This is an odd church if that is what it really is. First it is tiny, and second it is open to the elements on two sides. They heat it, as you can see below, by open fire. While it calls itself a “church” there are also no crosses or religious decorations or carvings, thus I think it is really a pagan gathering spot and using the word church loosely.
Finnish architect Malin Moisio designed a wooden shelter, named Kirkkokiven laavu, in the deep forest of Kintulammi hiking and nature reserve area in Tampere, Finland. It is constructed from a vertically placed 5-by-5-inch timber frame, the gable-roofed shelter, with its rectangular floor plan, evokes the image of a house with a hearth at its heart. Both gable ends are open to the outdoors to emphasize a fluid connection with nature; small windows of varying sizes provide carefully framed views of the forest.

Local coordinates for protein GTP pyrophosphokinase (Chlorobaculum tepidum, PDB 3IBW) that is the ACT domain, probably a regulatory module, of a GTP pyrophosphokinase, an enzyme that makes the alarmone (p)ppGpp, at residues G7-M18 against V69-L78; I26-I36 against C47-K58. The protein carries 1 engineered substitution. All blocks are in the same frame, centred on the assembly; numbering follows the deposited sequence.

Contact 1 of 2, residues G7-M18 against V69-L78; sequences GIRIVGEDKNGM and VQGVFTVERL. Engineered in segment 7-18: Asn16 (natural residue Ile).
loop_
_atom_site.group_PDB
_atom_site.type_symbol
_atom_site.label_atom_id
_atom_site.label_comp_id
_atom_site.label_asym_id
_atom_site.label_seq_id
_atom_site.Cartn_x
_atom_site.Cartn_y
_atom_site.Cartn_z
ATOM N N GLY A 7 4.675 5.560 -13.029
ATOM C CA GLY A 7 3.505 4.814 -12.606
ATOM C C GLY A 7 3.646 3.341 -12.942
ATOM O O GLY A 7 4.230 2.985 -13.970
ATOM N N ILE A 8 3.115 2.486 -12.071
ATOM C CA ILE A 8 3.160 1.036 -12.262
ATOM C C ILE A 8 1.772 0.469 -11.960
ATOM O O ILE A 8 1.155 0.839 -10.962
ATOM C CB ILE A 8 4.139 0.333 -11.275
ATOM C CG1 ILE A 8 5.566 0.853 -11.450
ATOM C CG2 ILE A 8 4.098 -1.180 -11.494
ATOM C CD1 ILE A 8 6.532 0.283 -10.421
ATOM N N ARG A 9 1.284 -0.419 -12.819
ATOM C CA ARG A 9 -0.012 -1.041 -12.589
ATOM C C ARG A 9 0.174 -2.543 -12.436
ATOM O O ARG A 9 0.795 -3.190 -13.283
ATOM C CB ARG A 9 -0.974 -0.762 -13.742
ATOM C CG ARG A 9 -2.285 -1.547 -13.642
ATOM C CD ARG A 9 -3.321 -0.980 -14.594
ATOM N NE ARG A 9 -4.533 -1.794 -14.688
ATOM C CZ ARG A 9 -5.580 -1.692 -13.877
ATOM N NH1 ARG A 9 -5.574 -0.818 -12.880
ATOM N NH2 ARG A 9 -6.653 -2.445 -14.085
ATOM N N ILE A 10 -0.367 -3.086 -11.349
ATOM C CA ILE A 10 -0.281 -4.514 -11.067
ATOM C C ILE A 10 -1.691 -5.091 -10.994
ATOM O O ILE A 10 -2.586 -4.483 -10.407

The Kintulammi nature reserve is an outdoor area for hikers with numerous shelters to overnight stays or have a break by the campfire. All the shelters are freely accessible to all and maintained by the City of Tampere. The structures are cological, with wood and recycled materials.
Kirkkokiven laavu, the Church Stone Shelter, is near a large natural boulder that according to tradition, served as a primitive church for local horse shepherds in the 18th century which gives it its name but not its purpose.